City Councilmember Sally Clark to speak at Ballard District Council meeting July 9
City Councilmember Sally Clark will be a guest at a meeting of the Ballard District Council July 9:
This Wednesday July 9, 7:00 PM at the Ballard Library (5614 22nd NW).
Please take advantage of this opportunity to share your feelings about development with Councilmember Sally Clark, who is an alternate on the City Council's Planning Land Use and Sustainability committee. Councilmember Clark was the chair of this committee (otherwise known as the PLUS committee) in 2010 when changes were made to the land use code that are shaping the current development boom. She has recently expressed concerns about the unforeseen consequences of the 2010 code changes and has publicly confronted a prominent developer lobbyist saying that his "fantasy world construction of people being against new housing poisons debate makes it so much harder to get the truly affordable housing we need." Please encourage Councilmember Clark to further open the development debate to neighborhood residents by attending Wednesday's meeting.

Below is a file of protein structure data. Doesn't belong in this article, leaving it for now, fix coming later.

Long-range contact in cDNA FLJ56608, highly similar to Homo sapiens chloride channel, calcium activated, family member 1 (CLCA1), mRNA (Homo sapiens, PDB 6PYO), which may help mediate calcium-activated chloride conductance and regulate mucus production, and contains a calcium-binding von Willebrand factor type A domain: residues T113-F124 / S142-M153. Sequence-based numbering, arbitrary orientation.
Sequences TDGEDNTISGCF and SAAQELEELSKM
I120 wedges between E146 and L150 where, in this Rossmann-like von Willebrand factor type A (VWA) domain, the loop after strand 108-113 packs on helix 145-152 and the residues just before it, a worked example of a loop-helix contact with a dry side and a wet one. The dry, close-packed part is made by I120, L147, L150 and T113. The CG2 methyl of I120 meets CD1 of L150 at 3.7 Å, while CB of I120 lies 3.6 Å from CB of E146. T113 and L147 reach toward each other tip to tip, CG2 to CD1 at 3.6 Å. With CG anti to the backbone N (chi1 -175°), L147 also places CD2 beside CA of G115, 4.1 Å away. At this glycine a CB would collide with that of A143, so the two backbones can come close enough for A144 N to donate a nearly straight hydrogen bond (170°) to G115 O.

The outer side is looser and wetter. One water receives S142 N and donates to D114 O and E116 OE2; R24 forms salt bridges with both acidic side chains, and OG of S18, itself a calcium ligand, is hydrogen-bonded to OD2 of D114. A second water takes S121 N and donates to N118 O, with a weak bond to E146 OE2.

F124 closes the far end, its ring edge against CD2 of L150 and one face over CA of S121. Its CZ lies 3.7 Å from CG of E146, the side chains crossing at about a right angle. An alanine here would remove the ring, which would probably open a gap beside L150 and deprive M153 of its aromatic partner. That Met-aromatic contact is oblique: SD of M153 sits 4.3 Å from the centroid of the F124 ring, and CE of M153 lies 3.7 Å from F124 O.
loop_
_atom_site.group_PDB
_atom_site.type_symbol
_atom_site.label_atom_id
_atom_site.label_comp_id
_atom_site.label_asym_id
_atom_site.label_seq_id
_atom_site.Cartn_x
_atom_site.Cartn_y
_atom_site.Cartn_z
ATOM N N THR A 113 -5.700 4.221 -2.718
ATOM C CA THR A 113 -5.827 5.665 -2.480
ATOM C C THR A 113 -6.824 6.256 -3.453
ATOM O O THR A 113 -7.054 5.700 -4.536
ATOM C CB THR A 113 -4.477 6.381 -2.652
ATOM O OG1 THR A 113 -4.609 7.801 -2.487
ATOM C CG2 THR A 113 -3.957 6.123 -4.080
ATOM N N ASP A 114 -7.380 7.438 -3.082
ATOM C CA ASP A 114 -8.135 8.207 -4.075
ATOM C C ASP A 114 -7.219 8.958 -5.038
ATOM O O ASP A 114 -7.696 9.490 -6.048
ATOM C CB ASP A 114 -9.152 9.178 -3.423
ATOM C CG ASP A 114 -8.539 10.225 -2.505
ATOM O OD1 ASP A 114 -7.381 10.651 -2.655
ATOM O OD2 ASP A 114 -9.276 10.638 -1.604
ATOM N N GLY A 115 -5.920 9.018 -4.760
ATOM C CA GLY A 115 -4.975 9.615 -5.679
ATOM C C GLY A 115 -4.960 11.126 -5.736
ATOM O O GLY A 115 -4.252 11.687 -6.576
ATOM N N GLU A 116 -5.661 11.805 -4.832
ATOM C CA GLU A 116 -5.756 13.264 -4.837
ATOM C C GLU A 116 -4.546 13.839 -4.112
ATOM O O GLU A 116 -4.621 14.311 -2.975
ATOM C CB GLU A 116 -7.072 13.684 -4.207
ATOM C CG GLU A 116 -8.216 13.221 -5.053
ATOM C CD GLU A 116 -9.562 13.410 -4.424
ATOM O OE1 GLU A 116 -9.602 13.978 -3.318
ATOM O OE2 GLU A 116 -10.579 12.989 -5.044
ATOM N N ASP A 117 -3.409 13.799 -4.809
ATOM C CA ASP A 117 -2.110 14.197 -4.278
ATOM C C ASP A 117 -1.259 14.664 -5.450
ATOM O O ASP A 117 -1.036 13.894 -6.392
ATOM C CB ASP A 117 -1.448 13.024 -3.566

Want to share your thoughts on what’s happening in the neighborhood with the press? We have been talking with local press reporters, but would like to broaden the discussion to include other folks and their stories. If you have experiences or thoughts you would like to share regarding Ballard growth or development, please contact us via our website. (email@example.com)
We (and the press) would like to hear from a variety of Ballardians: homeowners, renters, those recently displaced or facing future eviction as a result of development, and folks who are living in new developments. While Livable Ballard is concerned with many aspects of under-regulated growth (including inadequate infrastructure and service expansion, Ballard's declining urban tree canopy, and displacement of existing residents), we primarily advocate for a more robust Design Review process and other modest, common sense corrections to current lowrise land use code (currently filled with loopholes). This effort is intended to prevent new structures from starving adjacent properties of sunlight and privacy by requiring appropriate heights and adequate setbacks, public participation, and design that respects the existing urban fabric and neighborhood residents.